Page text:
Anabas testudineus family
Anthias testudineus Bloch, 1785, Japan. The diverse distribution and morphology of A. testudineus indicate that it may comprise more than one species.
other common names
French: Perche grimpeuse; German: Kletterfisch; Spanish: Perca trepadora.
Length 9.8 in (25 cm). Robust body with wide, large head. Body shape ranges from oval and compressed to elongate and subcylindrical. Posterior edges of opercular bones, especially opercle, and subopercle, with strong spination. Without teeth on the palatine in contrast to most anabantids. Dorsal fin has 16-19 strong spines and 7-11 soft rays. Anal fin has 9-11 spines and 8-12 soft rays. Pelvic girdle without connection to pectoral girdle. Scales on the head rigidly attached to the skull bones. Scales strongly ctenoid. Lateral line interrupted at level of posterior part of spinous dorsal fin and continued two scale rows lower down to caudal peduncle. Supra-branchial organ exceptionally large and complexly folded. Coloration light beige with darker spots. A conspicuous black spot at the posterior edge of the gill cover between two prominent areas of projecting strong opercular spines and a large black ocellus on the caudal peduncle. No sexual dimorphism or dichromatism.
Helostoma temminckii distribution
Widely distributed in Asia: Sri Lanka, India, Burma, Indochina, Taiwan, Sundaland (the western part of Indonesia, namely the islands of Java, Sumatra, and Kalimantan), but also introduced east of Huxley's Line (a zoogeographic distributional divide between the fauna of peninsular Southeast Asia and the Sunda islands [Sumatra, Java, and Borneo], and the fauna located on islands further to the east such as Australia, Papua New Guinea, Sulawesi, and the Philippines). This wide distributional range and the diverse physical morphology encountered indicates that more than one species is most certainly involved, but this species has not been thoroughly studied. The climbing perch has also been accidentally released in the United States.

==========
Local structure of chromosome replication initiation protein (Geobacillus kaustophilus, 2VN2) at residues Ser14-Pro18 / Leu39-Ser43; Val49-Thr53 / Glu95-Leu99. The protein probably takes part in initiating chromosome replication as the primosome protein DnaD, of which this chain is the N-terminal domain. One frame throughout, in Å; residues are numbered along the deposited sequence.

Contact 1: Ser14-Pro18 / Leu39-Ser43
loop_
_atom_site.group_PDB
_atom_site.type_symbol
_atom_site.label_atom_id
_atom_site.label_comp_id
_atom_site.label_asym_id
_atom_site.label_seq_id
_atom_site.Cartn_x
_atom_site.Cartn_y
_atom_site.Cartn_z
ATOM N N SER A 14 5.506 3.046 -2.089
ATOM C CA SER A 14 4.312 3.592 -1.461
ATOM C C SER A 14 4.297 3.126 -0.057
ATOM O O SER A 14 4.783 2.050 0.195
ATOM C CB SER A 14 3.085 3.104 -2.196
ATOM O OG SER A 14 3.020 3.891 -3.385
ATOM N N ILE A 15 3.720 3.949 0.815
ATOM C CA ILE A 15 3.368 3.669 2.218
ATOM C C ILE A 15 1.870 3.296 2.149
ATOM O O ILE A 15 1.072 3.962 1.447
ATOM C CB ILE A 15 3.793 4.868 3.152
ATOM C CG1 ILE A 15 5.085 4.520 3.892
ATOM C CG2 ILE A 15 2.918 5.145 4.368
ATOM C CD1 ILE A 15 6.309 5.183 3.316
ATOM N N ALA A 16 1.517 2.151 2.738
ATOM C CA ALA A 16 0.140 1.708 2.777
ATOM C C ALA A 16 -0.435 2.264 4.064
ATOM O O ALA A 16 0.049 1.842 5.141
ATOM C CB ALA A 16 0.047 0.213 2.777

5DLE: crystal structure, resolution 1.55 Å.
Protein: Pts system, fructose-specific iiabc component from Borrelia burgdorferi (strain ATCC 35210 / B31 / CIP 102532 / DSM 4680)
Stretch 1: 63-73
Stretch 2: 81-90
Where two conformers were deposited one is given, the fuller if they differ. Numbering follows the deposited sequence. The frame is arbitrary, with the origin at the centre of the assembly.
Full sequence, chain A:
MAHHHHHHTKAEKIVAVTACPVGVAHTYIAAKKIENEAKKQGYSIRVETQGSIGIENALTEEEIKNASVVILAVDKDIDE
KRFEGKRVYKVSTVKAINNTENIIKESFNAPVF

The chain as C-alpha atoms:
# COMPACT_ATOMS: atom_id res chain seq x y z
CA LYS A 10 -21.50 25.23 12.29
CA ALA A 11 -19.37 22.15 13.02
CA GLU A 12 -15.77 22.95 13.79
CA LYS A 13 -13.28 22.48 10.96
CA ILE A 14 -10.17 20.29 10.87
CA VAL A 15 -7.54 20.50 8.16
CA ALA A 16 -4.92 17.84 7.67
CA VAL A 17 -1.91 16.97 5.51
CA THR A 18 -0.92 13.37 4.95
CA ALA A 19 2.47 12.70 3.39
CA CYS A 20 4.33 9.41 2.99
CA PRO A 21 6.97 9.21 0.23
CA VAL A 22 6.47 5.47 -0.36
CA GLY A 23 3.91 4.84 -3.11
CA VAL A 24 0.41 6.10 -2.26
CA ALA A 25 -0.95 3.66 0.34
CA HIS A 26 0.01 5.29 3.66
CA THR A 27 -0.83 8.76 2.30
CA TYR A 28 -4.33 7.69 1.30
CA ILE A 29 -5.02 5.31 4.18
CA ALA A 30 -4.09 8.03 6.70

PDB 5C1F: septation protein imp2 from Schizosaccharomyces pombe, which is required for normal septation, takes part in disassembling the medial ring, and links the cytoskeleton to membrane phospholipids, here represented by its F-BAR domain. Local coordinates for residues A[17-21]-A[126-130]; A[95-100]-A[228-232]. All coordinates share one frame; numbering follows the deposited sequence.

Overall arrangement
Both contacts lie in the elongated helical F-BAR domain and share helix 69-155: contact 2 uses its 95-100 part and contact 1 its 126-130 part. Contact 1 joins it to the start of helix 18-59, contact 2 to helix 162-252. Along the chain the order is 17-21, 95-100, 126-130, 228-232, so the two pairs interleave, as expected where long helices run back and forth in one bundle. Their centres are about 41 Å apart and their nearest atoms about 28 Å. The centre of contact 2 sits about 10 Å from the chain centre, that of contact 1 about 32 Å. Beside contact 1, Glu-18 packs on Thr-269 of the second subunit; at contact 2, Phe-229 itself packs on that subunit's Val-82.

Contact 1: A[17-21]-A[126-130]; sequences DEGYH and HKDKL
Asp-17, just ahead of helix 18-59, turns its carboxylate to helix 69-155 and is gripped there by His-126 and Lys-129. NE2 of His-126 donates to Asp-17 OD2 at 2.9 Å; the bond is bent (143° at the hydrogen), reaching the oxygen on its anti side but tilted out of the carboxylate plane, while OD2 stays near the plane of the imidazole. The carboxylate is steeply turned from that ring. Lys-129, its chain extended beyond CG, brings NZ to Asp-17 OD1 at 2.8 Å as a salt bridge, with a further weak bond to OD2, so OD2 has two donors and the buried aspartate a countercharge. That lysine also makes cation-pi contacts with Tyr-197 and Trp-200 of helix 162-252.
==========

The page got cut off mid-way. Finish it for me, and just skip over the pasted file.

Found in all types of fresh water, also survives in brackish water and tolerates water conditions unsuitable for most other fishes.
Well known for its behavior to travel overland, first reported more than 200 years ago; uses its spiny opercular bones and a side-to-side wriggling of the body to move itself forward on land. Obligatory air breather that drowns if kept from rising to the surface to gulp air. Can survive longer periods of drought buried in the mud of the drying water bodies.
feeding ecology and diet
Omnivorous. Feeds on macrophytic vegetation, different invertebrates, and small fish.
No parental care. Typical spawning clasp lasts only a few seconds. Several thousand, buoyant, small (0.04 in; 1 mm) spherical eggs are spawned during one spawning phase. Eggs contain a single large oil globule. Hatching occurs after 24 hours at 82.4°F (28°C).
Not listed by the IUCN.
significance to humans
A common and popular food fish in Southeast Asia. Easily transported to the markets in buckets without water as long as the skin is kept moist, and it may survive in this condition for several days. ♦
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